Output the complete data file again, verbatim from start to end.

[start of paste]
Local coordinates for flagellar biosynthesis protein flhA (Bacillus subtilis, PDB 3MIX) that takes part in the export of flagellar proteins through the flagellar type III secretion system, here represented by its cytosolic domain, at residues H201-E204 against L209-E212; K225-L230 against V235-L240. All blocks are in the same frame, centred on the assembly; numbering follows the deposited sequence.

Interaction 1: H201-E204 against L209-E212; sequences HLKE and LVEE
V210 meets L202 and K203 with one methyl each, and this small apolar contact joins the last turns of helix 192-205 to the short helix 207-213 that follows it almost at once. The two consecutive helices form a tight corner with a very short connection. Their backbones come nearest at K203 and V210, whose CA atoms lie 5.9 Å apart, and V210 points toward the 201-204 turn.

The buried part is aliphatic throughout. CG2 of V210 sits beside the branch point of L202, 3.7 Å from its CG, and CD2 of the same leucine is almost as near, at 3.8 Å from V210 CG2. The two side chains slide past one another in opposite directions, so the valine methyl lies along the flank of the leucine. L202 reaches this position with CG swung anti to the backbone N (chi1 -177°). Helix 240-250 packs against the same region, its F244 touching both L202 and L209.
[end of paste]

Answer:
Local coordinates for flagellar biosynthesis protein flhA (Bacillus subtilis, PDB 3MIX) that takes part in the export of flagellar proteins through the flagellar type III secretion system, here represented by its cytosolic domain, at residues H201-E204 against L209-E212; K225-L230 against V235-L240. All blocks are in the same frame, centred on the assembly; numbering follows the deposited sequence.

Interaction 1: H201-E204 against L209-E212; sequences HLKE and LVEE
V210 meets L202 and K203 with one methyl each, and this small apolar contact joins the last turns of helix 192-205 to the short helix 207-213 that follows it almost at once. The two consecutive helices form a tight corner with a very short connection. Their backbones come nearest at K203 and V210, whose CA atoms lie 5.9 Å apart, and V210 points toward the 201-204 turn.

The buried part is aliphatic throughout. CG2 of V210 sits beside the branch point of L202, 3.7 Å from its CG, and CD2 of the same leucine is almost as near, at 3.8 Å from V210 CG2. The two side chains slide past one another in opposite directions, so the valine methyl lies along the flank of the leucine. L202 reaches this position with CG swung anti to the backbone N (chi1 -177°). Helix 240-250 packs against the same region, its F244 touching both L202 and L209.